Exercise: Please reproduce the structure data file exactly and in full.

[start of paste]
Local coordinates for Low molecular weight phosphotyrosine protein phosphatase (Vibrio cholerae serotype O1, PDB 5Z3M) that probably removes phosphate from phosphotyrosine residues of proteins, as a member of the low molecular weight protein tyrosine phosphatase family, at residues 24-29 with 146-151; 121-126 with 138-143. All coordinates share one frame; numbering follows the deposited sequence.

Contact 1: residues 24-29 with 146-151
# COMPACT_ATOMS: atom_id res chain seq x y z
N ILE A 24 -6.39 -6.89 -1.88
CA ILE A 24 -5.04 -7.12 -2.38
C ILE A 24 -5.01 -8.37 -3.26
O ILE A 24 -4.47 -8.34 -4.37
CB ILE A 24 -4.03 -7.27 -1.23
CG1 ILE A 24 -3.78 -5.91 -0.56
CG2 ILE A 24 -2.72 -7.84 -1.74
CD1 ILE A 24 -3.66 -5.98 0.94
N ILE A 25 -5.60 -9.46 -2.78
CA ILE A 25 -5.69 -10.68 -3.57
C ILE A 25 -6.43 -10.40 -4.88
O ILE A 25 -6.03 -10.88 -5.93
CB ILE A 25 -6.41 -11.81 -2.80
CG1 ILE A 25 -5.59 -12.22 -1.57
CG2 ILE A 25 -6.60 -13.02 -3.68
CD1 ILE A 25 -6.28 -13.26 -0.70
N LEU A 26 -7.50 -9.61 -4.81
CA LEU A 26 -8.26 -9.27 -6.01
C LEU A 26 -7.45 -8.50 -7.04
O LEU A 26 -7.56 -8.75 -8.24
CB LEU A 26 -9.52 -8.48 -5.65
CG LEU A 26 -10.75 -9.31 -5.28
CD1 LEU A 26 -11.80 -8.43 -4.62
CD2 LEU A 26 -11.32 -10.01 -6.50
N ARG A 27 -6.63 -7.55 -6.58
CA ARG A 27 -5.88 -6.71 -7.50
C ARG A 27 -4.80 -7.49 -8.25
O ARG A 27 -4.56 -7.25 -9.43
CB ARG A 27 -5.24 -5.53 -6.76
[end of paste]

Local coordinates for Low molecular weight phosphotyrosine protein phosphatase (Vibrio cholerae serotype O1, PDB 5Z3M) that probably removes phosphate from phosphotyrosine residues of proteins, as a member of the low molecular weight protein tyrosine phosphatase family, at residues 24-29 with 146-151; 121-126 with 138-143. All coordinates share one frame; numbering follows the deposited sequence.

Contact 1: residues 24-29 with 146-151
# COMPACT_ATOMS: atom_id res chain seq x y z
N ILE A 24 -6.39 -6.89 -1.88
CA ILE A 24 -5.04 -7.12 -2.38
C ILE A 24 -5.01 -8.37 -3.26
O ILE A 24 -4.47 -8.34 -4.37
CB ILE A 24 -4.03 -7.27 -1.23
CG1 ILE A 24 -3.78 -5.91 -0.56
CG2 ILE A 24 -2.72 -7.84 -1.74
CD1 ILE A 24 -3.66 -5.98 0.94
N ILE A 25 -5.60 -9.46 -2.78
CA ILE A 25 -5.69 -10.68 -3.57
C ILE A 25 -6.43 -10.40 -4.88
O ILE A 25 -6.03 -10.88 -5.93
CB ILE A 25 -6.41 -11.81 -2.80
CG1 ILE A 25 -5.59 -12.22 -1.57
CG2 ILE A 25 -6.60 -13.02 -3.68
CD1 ILE A 25 -6.28 -13.26 -0.70
N LEU A 26 -7.50 -9.61 -4.81
CA LEU A 26 -8.26 -9.27 -6.01
C LEU A 26 -7.45 -8.50 -7.04
O LEU A 26 -7.56 -8.75 -8.24
CB LEU A 26 -9.52 -8.48 -5.65
CG LEU A 26 -10.75 -9.31 -5.28
CD1 LEU A 26 -11.80 -8.43 -4.62
CD2 LEU A 26 -11.32 -10.01 -6.50
N ARG A 27 -6.63 -7.55 -6.58
CA ARG A 27 -5.88 -6.71 -7.50
C ARG A 27 -4.80 -7.49 -8.25
O ARG A 27 -4.56 -7.25 -9.43
CB ARG A 27 -5.24 -5.53 -6.76